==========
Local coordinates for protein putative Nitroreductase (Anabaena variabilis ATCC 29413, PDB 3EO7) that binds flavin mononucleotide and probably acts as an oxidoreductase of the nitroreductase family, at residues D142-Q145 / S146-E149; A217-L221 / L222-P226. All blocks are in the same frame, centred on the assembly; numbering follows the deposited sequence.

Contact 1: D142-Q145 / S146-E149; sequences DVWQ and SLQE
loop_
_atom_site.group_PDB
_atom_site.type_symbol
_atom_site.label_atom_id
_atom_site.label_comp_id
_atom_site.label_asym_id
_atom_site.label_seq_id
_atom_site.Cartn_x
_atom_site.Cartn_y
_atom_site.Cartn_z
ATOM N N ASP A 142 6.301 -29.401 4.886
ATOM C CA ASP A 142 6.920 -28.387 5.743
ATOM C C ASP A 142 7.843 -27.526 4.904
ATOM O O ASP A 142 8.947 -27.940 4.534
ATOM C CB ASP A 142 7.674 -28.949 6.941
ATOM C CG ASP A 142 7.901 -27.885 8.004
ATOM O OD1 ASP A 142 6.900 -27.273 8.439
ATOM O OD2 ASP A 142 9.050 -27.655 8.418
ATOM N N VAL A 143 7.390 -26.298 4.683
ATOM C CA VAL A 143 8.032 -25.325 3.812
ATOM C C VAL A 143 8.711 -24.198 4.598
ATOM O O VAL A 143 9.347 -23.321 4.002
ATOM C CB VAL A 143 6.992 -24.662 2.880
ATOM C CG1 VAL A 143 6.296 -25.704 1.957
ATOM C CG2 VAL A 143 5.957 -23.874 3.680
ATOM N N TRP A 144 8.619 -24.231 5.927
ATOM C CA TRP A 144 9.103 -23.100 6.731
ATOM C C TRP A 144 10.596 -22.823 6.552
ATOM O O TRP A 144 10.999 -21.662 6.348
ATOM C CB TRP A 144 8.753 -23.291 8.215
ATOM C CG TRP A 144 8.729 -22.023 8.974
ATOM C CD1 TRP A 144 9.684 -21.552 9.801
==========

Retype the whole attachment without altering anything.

Local coordinates for protein putative Nitroreductase (Anabaena variabilis ATCC 29413, PDB 3EO7) that binds flavin mononucleotide and probably acts as an oxidoreductase of the nitroreductase family, at residues D142-Q145 / S146-E149; A217-L221 / L222-P226. All blocks are in the same frame, centred on the assembly; numbering follows the deposited sequence.

Contact 1: D142-Q145 / S146-E149; sequences DVWQ and SLQE
loop_
_atom_site.group_PDB
_atom_site.type_symbol
_atom_site.label_atom_id
_atom_site.label_comp_id
_atom_site.label_asym_id
_atom_site.label_seq_id
_atom_site.Cartn_x
_atom_site.Cartn_y
_atom_site.Cartn_z
ATOM N N ASP A 142 6.301 -29.401 4.886
ATOM C CA ASP A 142 6.920 -28.387 5.743
ATOM C C ASP A 142 7.843 -27.526 4.904
ATOM O O ASP A 142 8.947 -27.940 4.534
ATOM C CB ASP A 142 7.674 -28.949 6.941
ATOM C CG ASP A 142 7.901 -27.885 8.004
ATOM O OD1 ASP A 142 6.900 -27.273 8.439
ATOM O OD2 ASP A 142 9.050 -27.655 8.418
ATOM N N VAL A 143 7.390 -26.298 4.683
ATOM C CA VAL A 143 8.032 -25.325 3.812
ATOM C C VAL A 143 8.711 -24.198 4.598
ATOM O O VAL A 143 9.347 -23.321 4.002
ATOM C CB VAL A 143 6.992 -24.662 2.880
ATOM C CG1 VAL A 143 6.296 -25.704 1.957
ATOM C CG2 VAL A 143 5.957 -23.874 3.680
ATOM N N TRP A 144 8.619 -24.231 5.927
ATOM C CA TRP A 144 9.103 -23.100 6.731
ATOM C C TRP A 144 10.596 -22.823 6.552
ATOM O O TRP A 144 10.999 -21.662 6.348
ATOM C CB TRP A 144 8.753 -23.291 8.215
ATOM C CG TRP A 144 8.729 -22.023 8.974
ATOM C CD1 TRP A 144 9.684 -21.552 9.801